0.42
0.12
.26
.001
FFMQ-S Describing
 
0.23
0.10
.18
.021
FFMQ-S Acting
 
0.50
0.11
.35
 < .001
FFMQ-S Nonreactivity
 
 − 0.07
0.10
 − .04
.489
Model 2: Women with pain
Step 1
.05
    
Constant
 
17.83
2.48
 
 < .001
Age
 
 − 0.01
0.05
 − .02
.855
Relationship status
 
0.75
1.01
.07
.460
FSFI Pain
 
 − 0.32
0.13
 − .22
.017
Step 2
.54
    
Constant
 
4.42
2.40
 
.220
Age
 
 − 0.05
0.04
 − .08
.222
Relationship status
 
1.09
0.74
.09
.165
FSFI Pain
 
 − 0.75
0.10
 − .05
.447
FFMQ-S Observing
 
0.08
0.11
.06
.450
FFMQ-S Describing
 
0.15
0.10
.13
.121
FFMQ-S Acting
 
0.81
0.12
.54
 < .001
FFMQ-S Nonreactivity
 
0.21
0.12
.13
.082
FFMQ-S, Sexual Five Facet Mindfulness Questionnaire with four subscales (Observing, Describing, Acting with awareness, and Nonreactivity); FSFI Pain, Female Sexual Function Index Pain subscale
The models predicting sexual distress in women without and with pain were both significant (R2 = 0.35, F (5, 170) = 18.58, p < 0.001 and R2 = 0.46, F (6, 119) = 16.98, p < 0.001, respectively). In women without pain, sexual mindfulness accounted for 34.6% of the variance in sexual distress, with Acting with Awareness emerging as the only unique predictor (β =  − 0.39, p < 0.001). In women with pain, sexual mindfulness accounted for 37.2% of the explained variance, and of the FFMQ-S subscales, Acting with Awareness and Nonreactivity to inner experiences uniquely contributed to the explanation of sexual distress (β =  − 0.47, p < 0.001 and β =  − 0.20, p = 0.014). Results from regression analysis predicting sexual distress in both groups are presented in Table 5.
Table 5
Sexual distress predicted by mindfulness during sexual activity in women without pain (model 3) and with pain (model 4)
 
R2
b
SE
β
p
Model 3: Women without pain
Step 1
.04
    
Constant
 
15.93
2.65
 
 < .001
Age
 
 − 0.21
0.08
 − .20
.008
Step 2
     
Constant
.35
    
Age
 
 − 0.91
0.07
 − .09
.167
FFMQ-S Observing
 
 − 0.32
0.31
 − .08
.310
FFMQ-S Describing
 
 − 0.32
0.25
 − .11
.196
FFMQ-S Acting
 
 − 1.33
0.29
 − .39
 < .001
FFMQ-S Nonreactivity
 
 − 0.43
0.25
 − .12
.090
Model 4: Women with pain
Step 1
.11
    
Constant
 
16.35
4.00
 
 < .001
Age
 
 − 0.24
0.13
 − .17
.057
FSFI Pain
 
1.21
0.33
.32
 < .001
Step 2
.46
    
Constant
 
60.01
6.46
 
 < .001
Age
 
 − 0.11
0.10
 − .08
.275
FSFI Pain
 
0.44
0.27
.12
.111
FFMQ-S Observing
 
 − 0.39
0.29
 − .10
.186
FFMQ-S Describing
 
 − 0.01
0.28
.00
.977
FFMQ-S Acting
 
 − 1.73
0.33
 − .47
 < .001
FFMQ-S Nonreactivity
 
 − 0.84
0.34
 − .20
.014
FFMQ-S, Sexual Five Facet Mindfulness Questionnaire with four subscales (Observing, Describing, Acting with awareness, and Nonreactivity); FSFI Pain, Female Sexual Function Index Pain subscale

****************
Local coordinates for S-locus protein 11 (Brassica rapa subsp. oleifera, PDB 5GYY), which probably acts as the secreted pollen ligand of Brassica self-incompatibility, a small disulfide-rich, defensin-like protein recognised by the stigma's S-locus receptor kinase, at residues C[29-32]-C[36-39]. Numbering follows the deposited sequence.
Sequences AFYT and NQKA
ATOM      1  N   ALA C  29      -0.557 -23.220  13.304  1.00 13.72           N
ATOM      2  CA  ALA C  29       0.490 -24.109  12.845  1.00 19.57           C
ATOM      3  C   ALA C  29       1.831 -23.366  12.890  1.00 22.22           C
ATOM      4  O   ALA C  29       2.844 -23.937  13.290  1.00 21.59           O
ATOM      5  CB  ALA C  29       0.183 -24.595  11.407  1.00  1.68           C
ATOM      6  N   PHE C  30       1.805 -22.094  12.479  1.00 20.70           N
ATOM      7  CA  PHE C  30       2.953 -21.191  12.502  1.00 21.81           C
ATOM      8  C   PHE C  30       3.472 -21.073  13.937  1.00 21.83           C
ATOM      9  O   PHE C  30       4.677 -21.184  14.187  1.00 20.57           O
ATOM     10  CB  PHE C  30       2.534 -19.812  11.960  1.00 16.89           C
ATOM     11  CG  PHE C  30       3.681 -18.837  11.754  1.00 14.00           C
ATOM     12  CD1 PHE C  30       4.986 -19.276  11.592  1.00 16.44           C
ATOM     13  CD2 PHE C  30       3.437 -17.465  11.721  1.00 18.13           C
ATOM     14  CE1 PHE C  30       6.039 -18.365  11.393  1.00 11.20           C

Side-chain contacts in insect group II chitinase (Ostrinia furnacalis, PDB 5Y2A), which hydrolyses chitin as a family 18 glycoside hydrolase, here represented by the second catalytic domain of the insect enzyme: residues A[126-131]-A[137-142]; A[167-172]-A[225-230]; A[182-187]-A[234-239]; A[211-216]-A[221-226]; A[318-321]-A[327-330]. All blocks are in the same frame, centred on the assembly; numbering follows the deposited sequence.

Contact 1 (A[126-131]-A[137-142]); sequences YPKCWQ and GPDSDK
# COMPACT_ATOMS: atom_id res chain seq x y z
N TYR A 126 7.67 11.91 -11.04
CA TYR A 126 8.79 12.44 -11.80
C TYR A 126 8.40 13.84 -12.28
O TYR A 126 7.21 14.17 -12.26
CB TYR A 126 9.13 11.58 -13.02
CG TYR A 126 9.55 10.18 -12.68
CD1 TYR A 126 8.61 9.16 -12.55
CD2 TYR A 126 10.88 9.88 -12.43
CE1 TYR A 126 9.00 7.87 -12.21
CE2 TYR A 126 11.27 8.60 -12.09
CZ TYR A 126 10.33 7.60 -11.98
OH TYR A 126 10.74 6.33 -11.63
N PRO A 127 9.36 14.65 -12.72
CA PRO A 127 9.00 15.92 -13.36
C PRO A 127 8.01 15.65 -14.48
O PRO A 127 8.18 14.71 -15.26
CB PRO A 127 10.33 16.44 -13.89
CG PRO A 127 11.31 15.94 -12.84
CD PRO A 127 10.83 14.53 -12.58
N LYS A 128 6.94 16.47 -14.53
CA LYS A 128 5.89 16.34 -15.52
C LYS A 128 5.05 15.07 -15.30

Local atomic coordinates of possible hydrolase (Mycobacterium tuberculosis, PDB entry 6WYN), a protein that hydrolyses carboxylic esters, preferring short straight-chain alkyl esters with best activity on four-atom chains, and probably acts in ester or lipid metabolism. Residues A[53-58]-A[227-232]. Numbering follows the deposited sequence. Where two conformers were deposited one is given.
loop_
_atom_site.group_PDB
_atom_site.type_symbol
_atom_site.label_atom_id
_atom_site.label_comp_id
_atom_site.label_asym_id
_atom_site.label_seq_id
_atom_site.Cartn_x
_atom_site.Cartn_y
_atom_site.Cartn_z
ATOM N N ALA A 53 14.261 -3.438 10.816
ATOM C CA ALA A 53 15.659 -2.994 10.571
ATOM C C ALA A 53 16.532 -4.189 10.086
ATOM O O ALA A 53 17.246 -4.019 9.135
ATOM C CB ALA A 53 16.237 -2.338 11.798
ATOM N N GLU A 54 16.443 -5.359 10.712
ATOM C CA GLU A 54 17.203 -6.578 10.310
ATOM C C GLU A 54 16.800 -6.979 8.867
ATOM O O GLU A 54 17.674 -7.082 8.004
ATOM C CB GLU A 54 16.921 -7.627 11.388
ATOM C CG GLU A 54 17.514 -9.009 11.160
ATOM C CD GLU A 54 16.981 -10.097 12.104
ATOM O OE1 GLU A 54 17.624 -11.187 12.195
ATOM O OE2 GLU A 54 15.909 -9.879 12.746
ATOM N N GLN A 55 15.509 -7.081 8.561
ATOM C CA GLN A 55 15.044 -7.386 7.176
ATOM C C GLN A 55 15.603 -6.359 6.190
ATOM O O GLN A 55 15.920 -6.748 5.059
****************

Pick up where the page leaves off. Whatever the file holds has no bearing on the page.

Discussion

The aim of this study was to examine the associations between mindfulness in sexual interactions and sexual function and distress in women who currently experience pain during sexual activity and women who do not. In line with our predictions, the results show that women who were more mindful during sexual activity reported greater sexual function and less sexual distress whether they experienced pain or not. Further, results from bivariate analyses showed that all facets of sexual mindfulness were associated with sexual function and sexual distress in both groups. The strength of these associations was comparable in the two groups, with the exception of the Observing facet, which showed a weaker association with sexual function among women with pain, as compared to women without pain.
Overall, the results are consistent with previous findings that point to a positive association between trait mindfulness and sexual satisfaction (Dunkley et al., 2015; Khaddouma et al., 2015; Newcombe & Weaver, 2016; Pepping et al., 2018), and between mindfulness in sexual activity and sexual satisfaction and distress (Adam, Géonet, et al., 2015; Adam, Heeren, et al., 2015; Leavitt et al., 2019). They extend upon these findings by showing that the ability to stay mindful in sexual interactions is associated with greater sexual function. Additionally, they indicate a difference between women with and without pain in the way that Observing skills are related to sexual function. It appears from the group comparisons that the capacity to observe present moment experiences may be less beneficial when sexual activity triggers pain sensations. However, we also examined if the association between observing skills and sexual outcomes was conditional upon Nonreactivity. Results from the analysis of interaction effects show that when Nonreactivity was at average levels or higher, there was a significant positive association between Observing and sexual function also in the group of women with pain. It seems then that women who experience pain with sexual activity may also benefit from the capacity to observe thoughts, feelings, and sensations, but that this requires the ability to react to those experiences in adaptive ways (Curtiss et al., 2017; Desrosiers et al., 2014). This interaction effect did not emerge in analysis examining sexual distress as an outcome, or in the group of women without pain.